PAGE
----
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Global dairy price volatility could exacerbate challenges faced by Eastern and Southern Africa dairy sectors

11 October 2014

In August 2014, the Dairy Association of Zambia (DAZ) called on the Zambian government to “consider zero-rating milk products for value added tax in the 2015 National Budget”. DAZ’s executive manager Jeremiah Kasalo maintained that the VAT levied was “making it difficult for processors to sell products at competitive prices”. DAZ also called for VAT to be removed on ingredients used in feed manufacture. This echoed calls made by the Zambian National Farmers’ Union (ZNFU) in their 2014 submission to the Ministry of Finance. In 2013, ZNFU estimated that keeping VAT on milk increased prices by 16%.

ZNFU, in their submission, reiterated their calls for the removal of a 21% minimum tax value levy on UHT products. Similarly, DAZ called for these levies to be removed in order to encourage increased throughput and reduce unit costs, and also asked the government to raise the import duty on full-cream powdered milk from 5% to 15%. ZNFU, however, called for a 15% duty on all powdered milk, from all sources, including SADC and COMESA countries where preferences are extended. ZNFU’s 2013 submission claimed that this move would “increase the costs of reconstituted milk… thereby making the locally produced milk competitive and [creating] jobs”.

It appears from online commodity analysis websites that concerns over the competitiveness of reconstituted milk and dairy products have been exacerbated by recent movements in global dairy prices. In 2013 global dairy prices were generally high, but analysts at Rabobank have noted that “in the first quarter of 2014 high farm gate prices and lowering feed costs have brought a surplus of milk onto the international markets, and prices have fallen.” Indeed, GlobalDairyTrade auction prices have reached their lowest in 21 months, with whole-milk powder (WMP) prices down 38% in the 5 months to July 2014, reaching levels below the long-term average.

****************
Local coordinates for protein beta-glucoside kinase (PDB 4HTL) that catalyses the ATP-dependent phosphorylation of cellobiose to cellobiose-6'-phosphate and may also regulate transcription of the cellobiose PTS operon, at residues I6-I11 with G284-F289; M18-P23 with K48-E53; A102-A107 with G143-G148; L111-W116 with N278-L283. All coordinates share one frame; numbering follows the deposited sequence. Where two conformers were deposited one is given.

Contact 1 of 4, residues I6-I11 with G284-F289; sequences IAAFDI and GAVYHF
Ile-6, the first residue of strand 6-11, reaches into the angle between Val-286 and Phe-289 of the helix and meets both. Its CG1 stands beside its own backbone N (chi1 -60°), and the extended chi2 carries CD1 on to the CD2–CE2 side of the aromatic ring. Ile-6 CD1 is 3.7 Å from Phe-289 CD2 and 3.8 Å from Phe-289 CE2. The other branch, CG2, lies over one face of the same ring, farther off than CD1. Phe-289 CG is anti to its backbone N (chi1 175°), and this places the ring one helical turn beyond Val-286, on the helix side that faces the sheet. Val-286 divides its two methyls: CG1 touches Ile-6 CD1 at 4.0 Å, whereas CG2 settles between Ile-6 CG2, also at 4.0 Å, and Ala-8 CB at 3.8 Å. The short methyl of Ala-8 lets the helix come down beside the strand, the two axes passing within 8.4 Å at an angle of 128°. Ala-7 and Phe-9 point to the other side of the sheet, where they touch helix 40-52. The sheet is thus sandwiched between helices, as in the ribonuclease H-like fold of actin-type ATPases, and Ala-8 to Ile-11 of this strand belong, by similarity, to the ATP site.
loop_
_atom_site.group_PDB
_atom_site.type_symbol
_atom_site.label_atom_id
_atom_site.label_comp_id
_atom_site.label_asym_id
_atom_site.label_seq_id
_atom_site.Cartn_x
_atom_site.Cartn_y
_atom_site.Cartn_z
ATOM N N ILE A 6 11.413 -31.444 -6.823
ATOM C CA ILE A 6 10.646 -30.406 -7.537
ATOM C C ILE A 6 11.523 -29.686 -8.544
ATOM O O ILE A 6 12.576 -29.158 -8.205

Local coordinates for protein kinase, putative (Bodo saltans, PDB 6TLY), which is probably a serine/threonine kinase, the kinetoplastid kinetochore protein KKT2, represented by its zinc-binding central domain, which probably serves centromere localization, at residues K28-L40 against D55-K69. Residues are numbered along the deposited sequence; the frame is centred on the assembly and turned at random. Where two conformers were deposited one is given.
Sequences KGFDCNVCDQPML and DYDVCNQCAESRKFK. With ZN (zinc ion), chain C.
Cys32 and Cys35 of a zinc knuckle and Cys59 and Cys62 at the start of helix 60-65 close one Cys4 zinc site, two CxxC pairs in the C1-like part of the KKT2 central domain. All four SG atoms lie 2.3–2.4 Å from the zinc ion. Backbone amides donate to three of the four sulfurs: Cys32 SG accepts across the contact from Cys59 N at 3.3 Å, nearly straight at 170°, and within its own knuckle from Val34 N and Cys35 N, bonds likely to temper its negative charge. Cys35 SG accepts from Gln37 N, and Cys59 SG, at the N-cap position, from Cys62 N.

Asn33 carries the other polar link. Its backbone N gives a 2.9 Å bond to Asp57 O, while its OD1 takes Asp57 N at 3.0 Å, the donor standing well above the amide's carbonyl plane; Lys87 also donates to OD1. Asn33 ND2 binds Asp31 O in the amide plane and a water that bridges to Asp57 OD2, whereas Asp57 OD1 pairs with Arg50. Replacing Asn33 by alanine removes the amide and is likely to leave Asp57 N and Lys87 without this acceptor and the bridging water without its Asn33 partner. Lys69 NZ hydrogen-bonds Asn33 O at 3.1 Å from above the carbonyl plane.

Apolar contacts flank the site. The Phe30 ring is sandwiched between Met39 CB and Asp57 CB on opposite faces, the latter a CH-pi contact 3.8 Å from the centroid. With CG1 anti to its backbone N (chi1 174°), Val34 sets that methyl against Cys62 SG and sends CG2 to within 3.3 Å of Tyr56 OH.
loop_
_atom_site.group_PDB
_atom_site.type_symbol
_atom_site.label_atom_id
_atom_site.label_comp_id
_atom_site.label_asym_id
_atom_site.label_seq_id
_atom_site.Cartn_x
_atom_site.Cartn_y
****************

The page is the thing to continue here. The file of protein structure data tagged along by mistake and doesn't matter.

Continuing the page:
This has been attributed to a weakening of Chinese import demand, but USDA figures published in their July 2014 report on dairy world markets and trade show that Chinese imports of skimmed-milk powder (SMP), WMP, cheese and butterfat to May 2014 increased by 89%, 70%, 67% and 121% respectively, compared to the corresponding period in 2013. Production growth in New Zealand and the EU therefore appears to have been a major driving force behind price declines.

EU28 milk production rose by 6% from January to March 2014 compared to the corresponding period in 2013, as EU producers responded to the high global dairy prices in 2013 and geared up for the abolition of EU milk production quotas. The EU projects a 12.6% increase in EU exports of SMP in 2014 to 535,000 tonnes, following the opening of new drying facilities in Germany. Indeed, by April 2014 EU SMP exports were up 66% compared to the same period in 2013.

The Russian ban on imports of certain products from the EU (including dairy products) is however leading to severe milk price declines in some EU member states. This has resulted in the EU reintroducing emergency measures to assist EU milk producers and an intensified quest for new export markets. 

Editorial comment

With lower milk powder prices making imports and reconstitution more commercially attractive, the competitive position of Zambian milk producers is likely to be made more difficult. Questions arise over the consistency of the level of protection afforded by ad valorem tariffs in the context of such volatile price movements (WMP prices have fallen by 38% in 5 months). In East Africa, in the rice sector, ad valorem duties have been supplemented by minimum import duty specifications, which effectively stabilise the level of tariff protection accorded to sensitive sectors (see Agritrade article ‘Debate intensifies around EAC rice tariff’, forthcoming 2014).

Global dairy market price volatility and surging milk powder exports from traditional trade partners add a further complicating factor to the equation of fiscal management in the interests of agro-food sector development in Zambia.

In terms of regional trade, the South African dairy industry has very effectively integrated milk powder imports into its Africa-focused export strategy (see AgritradeExecutive Brief Update 2013: Dairy sector’, 18 December 2013). In this context, lower global milk powder prices can serve to further boost the competitiveness of South African dairy export to the Zambian market. This however potentially raises rules of origin issues in the application of regionally agreed tariff preferences.

The issue of managing global dairy sector price volatility is an issue not only in Zambia, but also in any African country seeking to develop its commercial milk production to feed growing consumer demand. Given the differing strategies adopted by different regional partners with regard to dairy sector development, this is likely to raise increasingly complex issues related to national tax policy and regional trade arrangements, not only in regard to tariffs, but also rules of origin, product standards and production process issues (e.g. use of growth hormones).


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